Walmart, Best Buy, Home Depot Most Efficient Advertisers

With all the marketing hysteria surrounding Black Friday, it’s easy to forget that consumers tune out most of it. But Kantar Media just crunched the numbers, comparing ad expenditures to visits from holiday shoppers, and found that Walmart, Best Buy and Home Depot are the season’s most efficient advertisers so far.

Working with Placed Inc., a location-driven insights specialist, it reports that Walmart’s massive $70.7 million investment on TV advertising during the holiday period earned it a 38% share of store visitor traffic, the highest for any retailer. As a result, its visitor acquisition cost was the lowest, at $1.9 million per share point. That’s not as good as last year’s $1.7 million per share point last year, but still well ahead of its competitors. (Separately, Walmart reported that Cyber Monday was its biggest online day ever, with customers viewing more than 1.5 billion pages in the five-day period starting on Thanksgiving.)



Target, which spent $61.6 million, more than twice its 2013 budget, only attracted a third as many shoppers, getting a 13.2% share; it spent $4.7 million per share point. Department stores and specialty stores were even less efficient: Each share point of visits cost Macy’s $10.5 million, for example, and Toys R Us $12.9 million.

Best Buy came in second place, with its $22.7 million in holiday ads buying a 7.4% share of store visits, for a cost of $3.1 million per share point. And Home Depot came in third, with $25.1 million in advertising resulting in a 6.9% share, or roughly $3.6 million.

Kantar based its ranking on TV ad spending on broadcast networks, cable and local stations from Nov. 3 through the day before Thanksgiving, and then used a panel of smartphone-enabled consumers to track locations and store visits for Black Friday weekend. It examined the top 59 retail destinations.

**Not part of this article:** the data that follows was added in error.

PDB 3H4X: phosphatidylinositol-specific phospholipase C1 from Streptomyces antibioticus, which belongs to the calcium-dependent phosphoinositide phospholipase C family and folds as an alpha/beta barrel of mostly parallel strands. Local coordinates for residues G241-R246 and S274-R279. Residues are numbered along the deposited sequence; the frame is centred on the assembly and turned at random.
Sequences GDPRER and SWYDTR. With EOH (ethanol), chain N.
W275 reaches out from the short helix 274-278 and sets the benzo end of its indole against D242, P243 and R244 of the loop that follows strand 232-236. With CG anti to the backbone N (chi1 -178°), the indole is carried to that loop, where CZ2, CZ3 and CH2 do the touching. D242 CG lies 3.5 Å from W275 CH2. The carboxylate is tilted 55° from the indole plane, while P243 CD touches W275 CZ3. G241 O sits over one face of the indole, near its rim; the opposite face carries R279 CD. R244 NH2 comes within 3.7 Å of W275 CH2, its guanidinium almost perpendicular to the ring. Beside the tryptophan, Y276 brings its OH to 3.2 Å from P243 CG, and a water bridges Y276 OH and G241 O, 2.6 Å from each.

The study also found that all retailers started banging the Black Friday drum earlier this year. “Amidst concerns that early 2014 holiday promotions would make Black Friday shopping less relevant, a majority of the retailers we analyzed devoted a larger share of their TV spending to directly promote the event as compared to last year,” the report says. “Last year, only 4 of the 12 major retailers studied had begun ads with Black Friday messaging prior to the final week before the holiday, as compared to 11 this year.”

And in the final days before Thanksgiving, “Black Friday themes accounted for more than 85% of total TV spending from six retailers: Toys “R” Us, Home Depot; JC Penney, Macy’s, Kohls and Lowes.”

3 comments about "Walmart, Best Buy, Home Depot Most Efficient Advertisers".
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  1. Cody H from Some big ad agency, December 2, 2014 at 4:10 p.m.

    So was this assuming that 100% of store traffic was caused by ad spend? It seems like this is just comparing store traffic to ad spend, and that's an incredibly short sighted way to view this.

    Walmart would have had huge black Friday sales regardless, so what you're saying is that the most 'efficient' thing for them to do would be to not spend any budget on advertising to have the lowest cost per share point.

    Way too much causality here, go back and try again.

  2. Douglas Ferguson from College of Charleston, December 3, 2014 at 8:20 a.m.

    The Latin name for this logical fallacy is "post hoc propter hoc"

  3. Jim Thompson from Temple University, December 3, 2014 at 9:58 a.m.

    Walmart is also a supermarket. In fact, the largest US supermarket chain. A subset of the store visitors may have simply been there to buy groceries, not for Black Friday sales.

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